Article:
Every time you’re ready to draft new content, Google the topics, and study not just the popularity of your chosen focus, but the exact phrases that appear most frequently. For example, people rarely write articles about “SEO that follows the rules,” but “White Hat SEO” is white hot. Choose your words carefully.
Don’t just assume you know what your audience wants, ask them. When your company is ready to launch a new product or service, take the time to poll your loyal users and note their advice, as well as the words they use.
Overall, remember you’re studying the baseline psychology of the demographic you are serving, and sometimes the keys to reaching them are found in unexpected places. That’s why it’s important to study the elements of your core users’ profiles. For example, if you sell chocolate through an online store, and you see a lot of your customers also support eco-friendly causes on their profiles, you now have a fabulous idea for a new chocolate bar. Let your users tell you what you should market to them, and then use your expertise to create the best of the best.

Search Engines Love Psychology, So You Should Too

In actuality, much of what constructs the algorithms search engines use to rank websites is based on human psychology. Search engines attempt to outwit those that try and fool them, so we as SEO experts must do the same with our audience. If your customers are smarter than your marketing efforts, you lose, just like algorithms against crafty black hat SEO pros.

Furthermore, Bing especially gives heavy weight to social signals in SEO results, so the more you can create a loyal active audience, the more you’ll see your rankings increase. The emphasis is on active here for a reason – people who “Like” you, and then forget you, are essentially useless. This is why you need to be witty about getting your fans to talk about you, post comments, and otherwise communicate. To search engines, this kind of viral activity is golden.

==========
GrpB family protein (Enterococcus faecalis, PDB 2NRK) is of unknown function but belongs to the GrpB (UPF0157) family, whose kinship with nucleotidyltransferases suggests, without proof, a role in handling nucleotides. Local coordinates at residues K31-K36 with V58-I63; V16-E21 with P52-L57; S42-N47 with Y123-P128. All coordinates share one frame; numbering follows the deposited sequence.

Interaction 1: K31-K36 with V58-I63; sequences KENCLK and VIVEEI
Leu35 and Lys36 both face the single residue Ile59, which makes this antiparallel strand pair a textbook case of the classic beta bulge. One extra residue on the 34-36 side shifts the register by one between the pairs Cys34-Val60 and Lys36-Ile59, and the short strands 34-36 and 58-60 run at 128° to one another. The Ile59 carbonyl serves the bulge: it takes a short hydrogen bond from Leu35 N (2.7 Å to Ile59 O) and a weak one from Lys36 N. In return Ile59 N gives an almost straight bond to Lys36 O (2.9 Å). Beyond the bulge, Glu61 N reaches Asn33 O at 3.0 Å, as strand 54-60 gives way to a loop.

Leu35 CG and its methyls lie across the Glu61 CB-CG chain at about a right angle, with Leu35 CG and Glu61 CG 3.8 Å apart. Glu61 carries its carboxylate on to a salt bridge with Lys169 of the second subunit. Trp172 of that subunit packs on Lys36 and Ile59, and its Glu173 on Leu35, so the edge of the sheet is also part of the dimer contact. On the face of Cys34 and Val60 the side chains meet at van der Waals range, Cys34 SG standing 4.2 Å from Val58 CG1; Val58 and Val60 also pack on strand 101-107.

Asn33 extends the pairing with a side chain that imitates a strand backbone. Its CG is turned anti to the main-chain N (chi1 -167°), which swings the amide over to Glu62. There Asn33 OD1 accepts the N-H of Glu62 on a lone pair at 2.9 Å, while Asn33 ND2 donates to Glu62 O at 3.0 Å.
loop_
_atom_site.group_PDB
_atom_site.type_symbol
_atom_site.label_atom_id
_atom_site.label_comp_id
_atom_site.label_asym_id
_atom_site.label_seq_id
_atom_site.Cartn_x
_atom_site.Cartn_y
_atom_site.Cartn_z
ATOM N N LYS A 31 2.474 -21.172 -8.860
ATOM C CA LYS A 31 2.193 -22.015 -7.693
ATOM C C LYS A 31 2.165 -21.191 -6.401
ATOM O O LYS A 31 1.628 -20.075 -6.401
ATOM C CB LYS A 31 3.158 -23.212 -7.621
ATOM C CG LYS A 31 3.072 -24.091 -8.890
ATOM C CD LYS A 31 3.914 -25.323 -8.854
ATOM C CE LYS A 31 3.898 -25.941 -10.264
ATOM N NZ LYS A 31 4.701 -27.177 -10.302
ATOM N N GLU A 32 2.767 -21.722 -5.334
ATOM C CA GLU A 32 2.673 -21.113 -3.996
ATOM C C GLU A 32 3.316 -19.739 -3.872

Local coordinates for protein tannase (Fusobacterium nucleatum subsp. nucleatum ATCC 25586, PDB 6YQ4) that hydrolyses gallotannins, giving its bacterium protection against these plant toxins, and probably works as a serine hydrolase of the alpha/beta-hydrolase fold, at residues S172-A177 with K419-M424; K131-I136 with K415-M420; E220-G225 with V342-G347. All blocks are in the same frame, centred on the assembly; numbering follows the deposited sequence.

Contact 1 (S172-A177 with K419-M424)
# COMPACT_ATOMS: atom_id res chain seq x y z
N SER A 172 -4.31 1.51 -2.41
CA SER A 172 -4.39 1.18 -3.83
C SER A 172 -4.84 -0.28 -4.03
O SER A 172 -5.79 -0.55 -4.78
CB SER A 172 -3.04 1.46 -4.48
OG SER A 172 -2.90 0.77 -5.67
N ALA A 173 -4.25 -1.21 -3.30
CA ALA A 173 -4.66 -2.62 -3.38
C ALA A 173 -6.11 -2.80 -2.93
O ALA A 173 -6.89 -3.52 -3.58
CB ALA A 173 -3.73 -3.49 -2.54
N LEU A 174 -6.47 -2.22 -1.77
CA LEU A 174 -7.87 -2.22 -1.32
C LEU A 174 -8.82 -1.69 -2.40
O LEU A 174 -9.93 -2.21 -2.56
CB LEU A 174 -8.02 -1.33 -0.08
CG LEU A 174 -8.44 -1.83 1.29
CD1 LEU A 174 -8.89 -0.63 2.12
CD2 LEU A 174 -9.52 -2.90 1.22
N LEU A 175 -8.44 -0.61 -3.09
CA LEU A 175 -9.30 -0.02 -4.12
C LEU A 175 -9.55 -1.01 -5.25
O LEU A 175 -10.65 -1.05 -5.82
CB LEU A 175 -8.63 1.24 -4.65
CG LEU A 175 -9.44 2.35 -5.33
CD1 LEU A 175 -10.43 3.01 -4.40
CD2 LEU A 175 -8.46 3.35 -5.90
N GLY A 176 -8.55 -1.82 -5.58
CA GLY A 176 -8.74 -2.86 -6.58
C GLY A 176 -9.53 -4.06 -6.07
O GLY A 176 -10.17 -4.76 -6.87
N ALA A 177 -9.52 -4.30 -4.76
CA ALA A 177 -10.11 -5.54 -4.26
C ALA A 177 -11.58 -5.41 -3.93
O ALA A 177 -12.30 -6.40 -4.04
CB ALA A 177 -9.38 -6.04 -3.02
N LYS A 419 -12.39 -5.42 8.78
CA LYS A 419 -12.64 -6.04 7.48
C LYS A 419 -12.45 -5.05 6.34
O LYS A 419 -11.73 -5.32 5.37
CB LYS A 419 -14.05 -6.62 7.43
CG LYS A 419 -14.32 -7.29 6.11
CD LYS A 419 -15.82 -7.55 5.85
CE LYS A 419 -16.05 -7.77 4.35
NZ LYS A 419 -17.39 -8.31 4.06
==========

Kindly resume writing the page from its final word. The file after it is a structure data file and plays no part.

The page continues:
When your SEO and marketing efforts are grounded in a truthful understanding of the way your customer thinks, you provide your company with a solid foundation from which to create content and launch campaigns. By choosing any other methodology, you aren’t looking at the big picture.

How has an intimate understanding of your audience created results for you? How much do think psychology really impacts SEO?

Digital producer, game designer, Internet marketer and staff writer for SiteProNews, one of the Web’s foremost webmaster and tech news blogs, Tina Courtney-Brown has been shaping online businesses since 1996.  She’s produced and marketed innovative content for major players like Disney, as well as boutique startups galore, with fortes including social media, SEO, massively multiplayer games, social networks and project management. Tina is also a certified Reiki practitioner, herbalist, nonprofit director and true cooking diva.  Learn more at her personal website, or find her on Facebook and Google+.

This article was taken from: sitepronews.com